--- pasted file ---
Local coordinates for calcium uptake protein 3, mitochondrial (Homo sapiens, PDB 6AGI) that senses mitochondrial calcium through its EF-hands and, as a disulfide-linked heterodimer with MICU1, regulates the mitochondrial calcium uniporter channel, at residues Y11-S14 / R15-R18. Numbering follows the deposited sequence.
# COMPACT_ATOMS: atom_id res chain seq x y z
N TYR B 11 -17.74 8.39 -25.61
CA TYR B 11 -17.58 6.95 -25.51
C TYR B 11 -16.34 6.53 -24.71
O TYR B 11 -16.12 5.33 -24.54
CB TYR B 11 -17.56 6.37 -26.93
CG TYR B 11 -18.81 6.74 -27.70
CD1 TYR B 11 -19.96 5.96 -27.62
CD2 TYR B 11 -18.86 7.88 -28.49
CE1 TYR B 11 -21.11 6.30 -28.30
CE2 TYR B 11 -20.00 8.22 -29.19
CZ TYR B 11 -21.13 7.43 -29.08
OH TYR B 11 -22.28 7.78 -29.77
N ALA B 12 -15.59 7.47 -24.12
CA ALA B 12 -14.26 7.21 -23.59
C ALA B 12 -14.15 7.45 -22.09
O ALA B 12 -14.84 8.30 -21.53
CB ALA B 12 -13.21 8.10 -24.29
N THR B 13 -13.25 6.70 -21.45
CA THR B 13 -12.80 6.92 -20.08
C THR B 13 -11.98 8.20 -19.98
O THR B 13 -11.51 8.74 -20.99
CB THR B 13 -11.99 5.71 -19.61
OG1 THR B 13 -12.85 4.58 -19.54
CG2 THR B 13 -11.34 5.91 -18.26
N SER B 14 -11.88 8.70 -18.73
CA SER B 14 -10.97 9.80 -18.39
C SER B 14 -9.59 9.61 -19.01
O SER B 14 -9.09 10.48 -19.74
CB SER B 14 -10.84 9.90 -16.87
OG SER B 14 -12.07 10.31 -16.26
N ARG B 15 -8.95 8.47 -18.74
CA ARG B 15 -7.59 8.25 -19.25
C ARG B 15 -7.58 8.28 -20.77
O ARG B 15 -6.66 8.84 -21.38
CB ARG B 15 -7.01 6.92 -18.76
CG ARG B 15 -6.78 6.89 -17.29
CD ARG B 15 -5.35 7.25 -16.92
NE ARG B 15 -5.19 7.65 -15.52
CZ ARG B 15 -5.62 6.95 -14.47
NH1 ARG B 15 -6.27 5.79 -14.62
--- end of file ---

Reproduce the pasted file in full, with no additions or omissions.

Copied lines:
Local coordinates for calcium uptake protein 3, mitochondrial (Homo sapiens, PDB 6AGI) that senses mitochondrial calcium through its EF-hands and, as a disulfide-linked heterodimer with MICU1, regulates the mitochondrial calcium uniporter channel, at residues Y11-S14 / R15-R18. Numbering follows the deposited sequence.
# COMPACT_ATOMS: atom_id res chain seq x y z
N TYR B 11 -17.74 8.39 -25.61
CA TYR B 11 -17.58 6.95 -25.51
C TYR B 11 -16.34 6.53 -24.71
O TYR B 11 -16.12 5.33 -24.54
CB TYR B 11 -17.56 6.37 -26.93
CG TYR B 11 -18.81 6.74 -27.70
CD1 TYR B 11 -19.96 5.96 -27.62
CD2 TYR B 11 -18.86 7.88 -28.49
CE1 TYR B 11 -21.11 6.30 -28.30
CE2 TYR B 11 -20.00 8.22 -29.19
CZ TYR B 11 -21.13 7.43 -29.08
OH TYR B 11 -22.28 7.78 -29.77
N ALA B 12 -15.59 7.47 -24.12
CA ALA B 12 -14.26 7.21 -23.59
C ALA B 12 -14.15 7.45 -22.09
O ALA B 12 -14.84 8.30 -21.53
CB ALA B 12 -13.21 8.10 -24.29
N THR B 13 -13.25 6.70 -21.45
CA THR B 13 -12.80 6.92 -20.08
C THR B 13 -11.98 8.20 -19.98
O THR B 13 -11.51 8.74 -20.99
CB THR B 13 -11.99 5.71 -19.61
OG1 THR B 13 -12.85 4.58 -19.54
CG2 THR B 13 -11.34 5.91 -18.26
N SER B 14 -11.88 8.70 -18.73
CA SER B 14 -10.97 9.80 -18.39
C SER B 14 -9.59 9.61 -19.01
O SER B 14 -9.09 10.48 -19.74
CB SER B 14 -10.84 9.90 -16.87
OG SER B 14 -12.07 10.31 -16.26
N ARG B 15 -8.95 8.47 -18.74
CA ARG B 15 -7.59 8.25 -19.25
C ARG B 15 -7.58 8.28 -20.77
O ARG B 15 -6.66 8.84 -21.38
CB ARG B 15 -7.01 6.92 -18.76
CG ARG B 15 -6.78 6.89 -17.29
CD ARG B 15 -5.35 7.25 -16.92
NE ARG B 15 -5.19 7.65 -15.52
CZ ARG B 15 -5.62 6.95 -14.47
NH1 ARG B 15 -6.27 5.79 -14.62